Who you tryin’ to mess with, Ese? Don’t you know I’m loco? – Cypress Hill
Despite significant recent advancements in the field, neuroscience is still a speculative discipline, leading experts having barely scratched the surface of the intricate workings of the human brain. It’s no wonder so many of us have to engage in such a frustrating and chronic struggle with our own thoughts and emotions.
In an effort to isolate and classify intensely personal mental experiences into more ubiquitous categories, psychologists and others engaged in medical research created catch-all terms like depression, anxiety and alcoholism for multi-faceted mental and physiological disorders whose causes and catalysts are manifold and various. In the 1930s, the AMA, in what I consider one of its laziest abdications of responsibility, decided to blindly accept the unfounded contention of Alcoholics Anonymous that alcoholism is a disease akin to cancer or diabetes. Take it from someone who has grappled extensively with addiction: it’s not a disease. The most common prescription for its treatment – the attendance of religion infused 12 step meetings – is its own proof that this perplexing disorder is not a disease in the true definition of the word. But admitting that, of course, would necessitate actual research into the types of psychological underpinnings that tend to inform this mental abnormality and its corresponding self-destructive behaviors, a tall but necessary order considering how intensely personal are the emotional factors in each individual case.
To illustrate just how sweeping and therefore vague and incomplete classifications like depression, anxiety disorder, bipolar disorder and alcoholism really are, I’m going to describe a completely innocuous (albeit annoying) recent effect that some subtle misfiring of neurons seems to have brought about in me. For the past month or so, I’ve noticed that I suddenly over-utilize the phrase “you bet”. If a client thanks me for assistance with his loan, my unconscious reply has become “you bet” instead of my previously more usual response of “you’re welcome”. When someone asks me for a favor, rather than saying “Yes, I’d be happy to do that for you” or “it would be my pleasure” or even just a simple “ok” or “sure thing”, I’ve been unconsciously blurting out “you bet” before I even realize what I’m saying. Now, of course, there’s nothing all that strange about saying “you bet” in either of the above situations. It is something that people say. It’s just that it was never something that I said with any sort of regularity, and now it’s coming out of my mouth like I’ve suddenly developed the most boring and prudish case of Tourette’s ever documented. “You bet!” Last night, I sat up in bed reviewing new and recent influences in my life in an effort to pinpoint where I may have picked up this annoying unconscious auto-response. I thought about the friends and co-workers with whom I communicate most frequently and found no one who habitually used the term. Then I thought about the TV shows I watch with any regularity and could pinpoint no actor, actress or cartoon character whose catchphrase is “you bet”. Books I’ve read lately? Nope, the source isn’t to be found in the pages of a novel. All possible outside influences exhausted, I came to the conclusion that there was no external source that kick-started this verbal hiccup, leaving the most likely culprit an undetectable and probably impermanent anomaly in my brain chemistry. Since this curious symptom doesn’t hold a candle to the debilitating effects attributed to the all-encompassing terms of depression and anxiety, I can continue to calmly monitor its persistence and frequency, the worst possible side effect being that people might occasionally remark behind my back that I’ve been saying “you bet” so often that it’s becoming ludicrous. The real causes may be similar to the underlying factors informing full-blown obsessive-compulsive disorder but manifesting in a comparatively weak display of repetitive you bets.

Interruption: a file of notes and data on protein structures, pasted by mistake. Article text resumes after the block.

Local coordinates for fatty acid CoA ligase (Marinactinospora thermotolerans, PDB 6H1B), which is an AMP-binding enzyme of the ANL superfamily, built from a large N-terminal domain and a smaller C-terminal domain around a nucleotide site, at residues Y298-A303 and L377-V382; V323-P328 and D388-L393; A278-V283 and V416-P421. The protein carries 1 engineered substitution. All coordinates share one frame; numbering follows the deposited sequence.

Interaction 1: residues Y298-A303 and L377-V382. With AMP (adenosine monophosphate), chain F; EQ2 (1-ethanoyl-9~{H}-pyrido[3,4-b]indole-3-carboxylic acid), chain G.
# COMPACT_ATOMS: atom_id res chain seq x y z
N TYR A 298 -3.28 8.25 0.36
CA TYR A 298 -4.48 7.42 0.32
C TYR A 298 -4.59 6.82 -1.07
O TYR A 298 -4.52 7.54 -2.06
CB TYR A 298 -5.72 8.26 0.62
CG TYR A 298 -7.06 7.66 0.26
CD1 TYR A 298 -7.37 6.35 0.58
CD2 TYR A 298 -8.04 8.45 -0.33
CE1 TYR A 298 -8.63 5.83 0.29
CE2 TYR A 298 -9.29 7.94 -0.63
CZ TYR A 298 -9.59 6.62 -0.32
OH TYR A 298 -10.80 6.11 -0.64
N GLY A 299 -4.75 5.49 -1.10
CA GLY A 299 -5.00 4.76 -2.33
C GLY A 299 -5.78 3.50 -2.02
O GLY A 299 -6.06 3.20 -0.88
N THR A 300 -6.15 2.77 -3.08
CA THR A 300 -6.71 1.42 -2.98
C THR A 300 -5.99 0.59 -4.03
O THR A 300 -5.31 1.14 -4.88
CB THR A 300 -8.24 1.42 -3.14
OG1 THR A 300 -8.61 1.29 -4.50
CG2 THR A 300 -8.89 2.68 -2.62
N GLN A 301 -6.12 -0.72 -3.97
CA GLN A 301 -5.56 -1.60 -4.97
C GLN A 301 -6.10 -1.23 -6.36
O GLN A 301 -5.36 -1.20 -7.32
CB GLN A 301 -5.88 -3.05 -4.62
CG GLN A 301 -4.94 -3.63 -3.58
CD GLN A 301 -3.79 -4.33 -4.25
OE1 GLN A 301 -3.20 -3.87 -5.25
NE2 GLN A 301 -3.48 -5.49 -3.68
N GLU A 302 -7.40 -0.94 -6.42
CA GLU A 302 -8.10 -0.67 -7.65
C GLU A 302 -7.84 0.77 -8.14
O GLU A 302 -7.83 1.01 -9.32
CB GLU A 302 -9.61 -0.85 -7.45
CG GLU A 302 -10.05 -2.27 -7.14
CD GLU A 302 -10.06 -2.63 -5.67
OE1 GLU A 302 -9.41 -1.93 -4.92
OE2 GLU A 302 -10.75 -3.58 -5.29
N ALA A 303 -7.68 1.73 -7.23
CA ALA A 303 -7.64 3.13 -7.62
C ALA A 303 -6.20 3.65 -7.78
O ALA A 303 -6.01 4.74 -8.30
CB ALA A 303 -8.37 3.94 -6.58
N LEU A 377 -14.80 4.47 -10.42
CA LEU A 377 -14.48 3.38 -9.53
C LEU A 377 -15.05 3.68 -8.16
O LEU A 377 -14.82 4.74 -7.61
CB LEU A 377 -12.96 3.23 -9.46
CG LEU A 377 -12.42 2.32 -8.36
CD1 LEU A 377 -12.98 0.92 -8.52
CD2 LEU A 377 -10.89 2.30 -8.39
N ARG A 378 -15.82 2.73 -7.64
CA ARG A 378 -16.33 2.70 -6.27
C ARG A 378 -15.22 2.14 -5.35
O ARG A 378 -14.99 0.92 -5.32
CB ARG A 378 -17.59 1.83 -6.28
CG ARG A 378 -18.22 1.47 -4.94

Today I will count my blessings. The dark scourges of depression and anxiety are at bay and I find myself in a cheerful mood. Alcohol has been out of my orbit for quite some time, so there’s little risk of self-sabotage. Spring has sprung. But if I’m right to embrace days like today as the merciful “salad days” of my existence, it also stands to reason that this fortunate state of affairs can be improved upon even further. Why settle? I think I should maximize the enjoyment inherent in these periods of comparatively stable mental health by treating myself to any fucking non-alcoholic indulgence my heart desires. Because sooner or later, my brain will resume its role as my primary adversary and when it does, don’t you think I’ll be glad to remember that I had seized the fleeting good times with all of my might? You bet.
*Post Script: I realize that just two days after proclaiming my intense desire to slap Tom Cruise in the face, I used a photo from one of his movies for this post. I’m a complicated guy.